In the context of the National Pro Bono Week, the Vice-Chairman Elect, Michael Todd QC, bemoaned the general lack of awareness of the Pro Bono costs order power in LSA 2007, which permitted the Court to make a costs award to the Access to Justice Foundation. Andrew Walker had been the first practitioner to persuade the Court to grant £20,000 to the Foundation. Michael Todd QC asked Members to spread the word amongst their constituencies, if only to seek to reduce the number of litigants in person appearing in court. Stephen Leslie QC suggested that an eye-catching email to the profession might serve a useful purpose.

The Vice-Chairman Elect thanked Members for his successful election. Be they civil or criminal practitioners, employed or self-employed, or London-based or on the Circuits, he wanted to meet as many practitioners as possible. This would be a two-way street, so he encouraged barristers to introduce themselves whenever the opportunity arose over the next year.
The Vice-Chairman, Peter Lodder QC, reminded the meeting that this was the final substantive Bar Council meeting under the chairmanship of Nick Green QC, and it was his pleasant duty to say a few words about Nick and his Chairmanship.

Nick was described in Chambers and Partners Directory as having "a keen legal mind, excellent commercial sense and a real thirst for interesting and difficult cases."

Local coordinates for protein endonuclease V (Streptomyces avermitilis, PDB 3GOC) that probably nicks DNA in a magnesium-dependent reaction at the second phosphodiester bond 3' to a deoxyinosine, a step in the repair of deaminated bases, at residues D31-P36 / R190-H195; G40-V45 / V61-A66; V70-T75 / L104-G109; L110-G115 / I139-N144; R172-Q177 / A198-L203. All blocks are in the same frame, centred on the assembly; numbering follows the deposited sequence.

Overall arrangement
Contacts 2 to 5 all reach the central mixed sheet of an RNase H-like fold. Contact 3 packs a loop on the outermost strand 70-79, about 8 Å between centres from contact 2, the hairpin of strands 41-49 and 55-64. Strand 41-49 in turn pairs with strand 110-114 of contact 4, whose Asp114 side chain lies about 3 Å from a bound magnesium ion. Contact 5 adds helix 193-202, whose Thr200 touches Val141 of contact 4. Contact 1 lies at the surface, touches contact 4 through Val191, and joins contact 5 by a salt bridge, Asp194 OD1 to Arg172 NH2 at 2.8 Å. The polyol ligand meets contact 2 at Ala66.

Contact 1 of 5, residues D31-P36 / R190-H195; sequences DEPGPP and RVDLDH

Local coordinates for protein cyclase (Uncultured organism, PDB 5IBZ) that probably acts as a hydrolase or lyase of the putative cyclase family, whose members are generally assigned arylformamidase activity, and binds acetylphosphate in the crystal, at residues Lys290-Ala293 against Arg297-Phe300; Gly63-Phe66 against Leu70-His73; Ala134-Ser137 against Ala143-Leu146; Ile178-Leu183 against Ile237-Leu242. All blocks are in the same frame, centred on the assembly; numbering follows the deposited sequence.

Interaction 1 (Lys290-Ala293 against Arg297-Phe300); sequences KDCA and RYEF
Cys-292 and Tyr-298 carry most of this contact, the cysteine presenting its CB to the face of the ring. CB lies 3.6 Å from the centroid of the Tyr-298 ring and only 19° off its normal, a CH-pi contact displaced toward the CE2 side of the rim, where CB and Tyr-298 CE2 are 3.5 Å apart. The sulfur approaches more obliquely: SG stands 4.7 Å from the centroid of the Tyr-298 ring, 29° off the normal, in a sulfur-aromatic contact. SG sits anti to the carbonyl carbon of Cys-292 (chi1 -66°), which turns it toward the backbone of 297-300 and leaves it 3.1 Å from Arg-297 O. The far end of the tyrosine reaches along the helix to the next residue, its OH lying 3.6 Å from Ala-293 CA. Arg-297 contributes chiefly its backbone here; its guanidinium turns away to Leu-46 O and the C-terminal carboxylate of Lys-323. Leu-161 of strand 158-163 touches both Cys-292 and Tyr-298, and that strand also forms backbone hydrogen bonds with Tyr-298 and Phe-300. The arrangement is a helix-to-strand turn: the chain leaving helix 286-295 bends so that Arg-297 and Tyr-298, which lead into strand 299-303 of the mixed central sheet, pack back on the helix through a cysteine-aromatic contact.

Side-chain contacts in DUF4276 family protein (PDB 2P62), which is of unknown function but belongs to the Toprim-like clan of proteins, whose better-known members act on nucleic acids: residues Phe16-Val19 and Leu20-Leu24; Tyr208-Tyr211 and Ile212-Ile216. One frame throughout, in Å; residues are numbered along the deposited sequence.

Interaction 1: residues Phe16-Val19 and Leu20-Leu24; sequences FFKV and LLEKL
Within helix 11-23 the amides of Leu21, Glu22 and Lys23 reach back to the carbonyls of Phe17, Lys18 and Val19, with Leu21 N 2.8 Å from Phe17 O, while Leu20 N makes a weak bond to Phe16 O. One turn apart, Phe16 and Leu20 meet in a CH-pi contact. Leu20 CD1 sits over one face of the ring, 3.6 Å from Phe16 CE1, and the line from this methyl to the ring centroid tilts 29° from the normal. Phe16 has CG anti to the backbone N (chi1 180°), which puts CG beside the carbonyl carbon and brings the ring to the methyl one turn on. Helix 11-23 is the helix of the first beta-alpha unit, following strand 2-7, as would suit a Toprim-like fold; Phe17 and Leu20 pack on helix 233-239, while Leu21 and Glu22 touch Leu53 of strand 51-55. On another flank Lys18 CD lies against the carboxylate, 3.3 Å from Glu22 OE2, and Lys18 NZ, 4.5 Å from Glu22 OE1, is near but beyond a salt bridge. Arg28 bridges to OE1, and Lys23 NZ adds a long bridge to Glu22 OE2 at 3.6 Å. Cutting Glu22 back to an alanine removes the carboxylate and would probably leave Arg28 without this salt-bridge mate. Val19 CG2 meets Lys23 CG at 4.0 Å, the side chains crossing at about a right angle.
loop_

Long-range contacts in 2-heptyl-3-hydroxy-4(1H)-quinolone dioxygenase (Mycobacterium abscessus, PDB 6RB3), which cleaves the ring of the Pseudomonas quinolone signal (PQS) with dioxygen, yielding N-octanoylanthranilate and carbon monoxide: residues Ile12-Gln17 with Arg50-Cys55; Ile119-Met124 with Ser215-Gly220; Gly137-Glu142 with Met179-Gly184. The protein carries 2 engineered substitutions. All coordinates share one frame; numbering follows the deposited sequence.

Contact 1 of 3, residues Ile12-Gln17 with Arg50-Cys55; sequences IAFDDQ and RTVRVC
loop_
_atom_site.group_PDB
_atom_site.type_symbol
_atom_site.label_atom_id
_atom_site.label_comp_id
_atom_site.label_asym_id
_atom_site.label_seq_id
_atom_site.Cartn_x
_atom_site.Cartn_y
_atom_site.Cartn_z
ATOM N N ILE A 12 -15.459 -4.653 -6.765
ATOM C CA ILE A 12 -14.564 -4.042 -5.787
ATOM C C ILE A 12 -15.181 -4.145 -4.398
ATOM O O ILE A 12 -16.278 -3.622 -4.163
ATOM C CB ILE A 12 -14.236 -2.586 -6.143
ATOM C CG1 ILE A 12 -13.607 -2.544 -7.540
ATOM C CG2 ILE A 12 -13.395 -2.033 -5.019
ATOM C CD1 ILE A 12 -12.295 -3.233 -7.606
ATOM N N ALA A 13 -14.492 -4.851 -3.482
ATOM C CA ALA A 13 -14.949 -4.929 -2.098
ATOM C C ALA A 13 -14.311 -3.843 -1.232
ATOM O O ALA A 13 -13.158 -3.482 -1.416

He set about this brief with passion and commitment. Within weeks of taking office he had covered most of the country. Few members of the Bar had not witnessed the Chairman as he powered into individual chambers, through towns and cities, around each Circuit and through government departments, devouring problems as they had been thrown at him, growing bigger and more muscular as he burst the bounds of professional conservatism and parried the concerns of dinosaurs and luddites.

The Bar's own incredible hulk was aptly named Green.

Immediately after the Bar Conference the previous Saturday evening, boundless energy took him off to Mauritius to argue against their government. Commitments here meant he had to fly via Paris:  36 hours in the air, for two hours in court. Back on Tuesday morning he was in the Bar Council offices by lunchtime. Wednesday began with an early morning meeting, and ended with a speech at the Alliance for Lawyers at Risk, and then another before the Amity Dinner with the Law Society. He was one of the final two barristers to leave the dinner; the Vice-Chairman was the other. In the Bar Council by 8am on Thursday, trading acronyms with the officers of PIBA:  CFA, CLAF, ATE etc (apologies to Sir Ivan for the difficult abbreviations). Thursday night was a chambers visit followed by a dinner. At 9am Friday off to Runnymede with the Lord Chancellor, MR and others to ensure that Magna Carta continued to be cherished. Friday evening, he was back to London to speak at the Solicitors' Association of Higher Court Advocates (SAHCA) annual dinner. And after Saturday's Bar Council meeting he would speak at the SAHCA conference.